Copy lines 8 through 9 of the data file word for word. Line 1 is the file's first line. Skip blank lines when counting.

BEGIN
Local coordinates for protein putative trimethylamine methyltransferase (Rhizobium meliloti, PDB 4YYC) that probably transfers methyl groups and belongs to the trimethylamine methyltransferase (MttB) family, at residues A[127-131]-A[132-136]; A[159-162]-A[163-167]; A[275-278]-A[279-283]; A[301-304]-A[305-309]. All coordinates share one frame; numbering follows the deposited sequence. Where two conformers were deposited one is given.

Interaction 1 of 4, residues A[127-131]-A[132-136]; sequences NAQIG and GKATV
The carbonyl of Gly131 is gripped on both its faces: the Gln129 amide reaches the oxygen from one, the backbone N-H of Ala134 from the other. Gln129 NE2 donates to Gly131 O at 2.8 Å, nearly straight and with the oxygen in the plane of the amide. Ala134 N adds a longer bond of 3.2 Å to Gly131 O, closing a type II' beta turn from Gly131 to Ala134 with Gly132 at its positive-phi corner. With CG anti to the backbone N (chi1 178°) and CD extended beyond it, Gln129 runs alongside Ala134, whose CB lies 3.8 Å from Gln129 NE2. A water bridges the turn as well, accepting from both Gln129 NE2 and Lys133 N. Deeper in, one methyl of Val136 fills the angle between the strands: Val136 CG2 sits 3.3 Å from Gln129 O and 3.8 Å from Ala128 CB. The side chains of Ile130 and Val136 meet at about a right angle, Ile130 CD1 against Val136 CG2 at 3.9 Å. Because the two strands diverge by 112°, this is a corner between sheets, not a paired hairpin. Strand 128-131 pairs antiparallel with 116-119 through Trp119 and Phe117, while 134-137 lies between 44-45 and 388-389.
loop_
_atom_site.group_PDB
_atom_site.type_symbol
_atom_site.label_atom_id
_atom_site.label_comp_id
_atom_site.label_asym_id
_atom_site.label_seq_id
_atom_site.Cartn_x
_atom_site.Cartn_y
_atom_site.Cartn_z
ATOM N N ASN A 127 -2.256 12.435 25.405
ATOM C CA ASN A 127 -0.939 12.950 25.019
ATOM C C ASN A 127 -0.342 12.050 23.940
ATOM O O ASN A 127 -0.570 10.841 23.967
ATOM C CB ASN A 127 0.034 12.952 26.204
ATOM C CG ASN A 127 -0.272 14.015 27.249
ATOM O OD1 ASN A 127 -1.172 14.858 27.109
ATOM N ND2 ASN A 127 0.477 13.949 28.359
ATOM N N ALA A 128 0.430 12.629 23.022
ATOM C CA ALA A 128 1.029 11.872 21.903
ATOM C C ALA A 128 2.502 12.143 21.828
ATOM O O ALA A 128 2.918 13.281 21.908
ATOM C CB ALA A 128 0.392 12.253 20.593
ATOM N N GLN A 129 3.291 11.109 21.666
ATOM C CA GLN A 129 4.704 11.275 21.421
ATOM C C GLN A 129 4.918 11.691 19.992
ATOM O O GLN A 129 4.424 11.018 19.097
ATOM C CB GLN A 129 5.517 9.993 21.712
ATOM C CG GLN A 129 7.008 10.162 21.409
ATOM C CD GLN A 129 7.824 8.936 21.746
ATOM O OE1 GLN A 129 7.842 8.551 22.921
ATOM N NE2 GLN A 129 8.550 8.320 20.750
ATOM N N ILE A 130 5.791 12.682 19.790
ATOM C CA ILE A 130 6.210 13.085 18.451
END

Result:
_atom_site.label_comp_id
_atom_site.label_asym_id